Changing Offsite Construction

13th June, 2018

Under its headline banner of 'raising standards, protecting homeowners' the NHBC plays a pivotal role in the UK housing sector and is key to providing guidance and information on construction techniques. As it witnesses an upsurge in interest in offsite construction, it recently hosted a Roundtable Event to discuss quality and performance.

It is increasingly clear that boosting housing output at a time of declining
skills requires evermore innovation by the housebuilding industry and the greater use of non-traditional building methods. The NHBC are seeing increased numbers of systems and components being put forward for assessment against the NHBC Standards. Such reviews are essential,to be assured that homes and their component parts are designed, manufactured and constructed to consistently meet performance standards. This summarises the introduction given by Graham Sibley, Market Development Manager of the NHBC and quality was a consistent theme throughout the discussions. To underpin the quality agenda the panel - a mixture of public sector organisations and private sector offsite manufacturers - focused on the need to forge strong partnerships model to ensure consistency and continuity of supply and alongside an auditable approach. All geared towards continuous improvement and knowledge sharing. Whilst more homes are needed faster it should not be at the expense of quality. A finebalance is required betweenvolume, quality and speed of deployment, meaning key stakeholders such as the Ministry for Housing Communities and Local Government (MHCLG), Homes England and the Greater London Authority (GLA) should play a central role to evangelise for the adoption of offsite construction techniques but with a cautious approach to pushing the boundaries - 'leading edge technology not bleeding edge technology'.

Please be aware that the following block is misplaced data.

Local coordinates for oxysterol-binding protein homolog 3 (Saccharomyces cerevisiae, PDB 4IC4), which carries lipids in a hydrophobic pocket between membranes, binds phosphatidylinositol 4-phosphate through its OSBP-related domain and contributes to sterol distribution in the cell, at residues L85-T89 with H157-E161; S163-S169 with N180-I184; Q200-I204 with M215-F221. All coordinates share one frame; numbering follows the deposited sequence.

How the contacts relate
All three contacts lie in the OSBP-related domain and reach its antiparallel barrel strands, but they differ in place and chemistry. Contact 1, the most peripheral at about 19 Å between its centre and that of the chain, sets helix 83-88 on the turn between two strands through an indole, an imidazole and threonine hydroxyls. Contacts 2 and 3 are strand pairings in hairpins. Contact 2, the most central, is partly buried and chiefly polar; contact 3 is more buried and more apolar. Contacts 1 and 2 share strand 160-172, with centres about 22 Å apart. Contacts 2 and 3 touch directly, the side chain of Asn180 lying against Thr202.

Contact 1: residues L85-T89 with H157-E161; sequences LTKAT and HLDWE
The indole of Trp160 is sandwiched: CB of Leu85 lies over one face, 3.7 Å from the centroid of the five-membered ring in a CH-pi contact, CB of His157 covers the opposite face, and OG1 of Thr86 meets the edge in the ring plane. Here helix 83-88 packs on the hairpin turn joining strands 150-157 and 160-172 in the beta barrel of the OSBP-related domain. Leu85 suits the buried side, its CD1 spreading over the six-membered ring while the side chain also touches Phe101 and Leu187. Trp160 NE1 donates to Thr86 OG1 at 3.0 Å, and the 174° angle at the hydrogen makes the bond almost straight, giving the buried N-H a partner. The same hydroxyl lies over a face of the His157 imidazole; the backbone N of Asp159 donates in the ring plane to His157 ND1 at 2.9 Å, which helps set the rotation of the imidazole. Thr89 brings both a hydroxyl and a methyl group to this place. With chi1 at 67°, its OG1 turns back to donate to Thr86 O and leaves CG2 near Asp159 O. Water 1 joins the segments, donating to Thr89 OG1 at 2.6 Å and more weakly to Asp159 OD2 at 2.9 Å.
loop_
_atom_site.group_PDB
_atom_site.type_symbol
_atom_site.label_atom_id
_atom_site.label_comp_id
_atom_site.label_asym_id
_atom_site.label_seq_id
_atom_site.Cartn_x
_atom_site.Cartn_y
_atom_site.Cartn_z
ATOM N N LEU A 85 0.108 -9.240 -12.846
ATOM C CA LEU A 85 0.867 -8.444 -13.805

Both MHCLG and the GLA were strongly represented at the roundtable and responded positively to the question of: 'Is greater Government involvement with policy/legislation required to drive offsite uptake?' It is clear that there is an understanding within these circles that large volumes are required to achieve the desired economies of scale and that these volumes need to be confirmed to encourage a steady pipeline of demand rather than the present 'erratic' demand profiles - no doubt this can be achieved with the much lauded concept of 'aggregated demand'. But this may require direct intervention at a local authority level to ensure that similar clients are collaborating to achieve this aim. It is here that more 'enforcement' of standardising technologies, processes and footprints is likely to be required. Consistent Thinking and Promotion in London the GLA has been explicit in its desire to see greater standardisation, recently commissioning a dedicated research project in this area.

It has also incentivised the uptake of offsite technology through key partnerships and innovation funding, which may ultimately lead to the establishment of localised manufacturing facilities and structured offsite frameworks.

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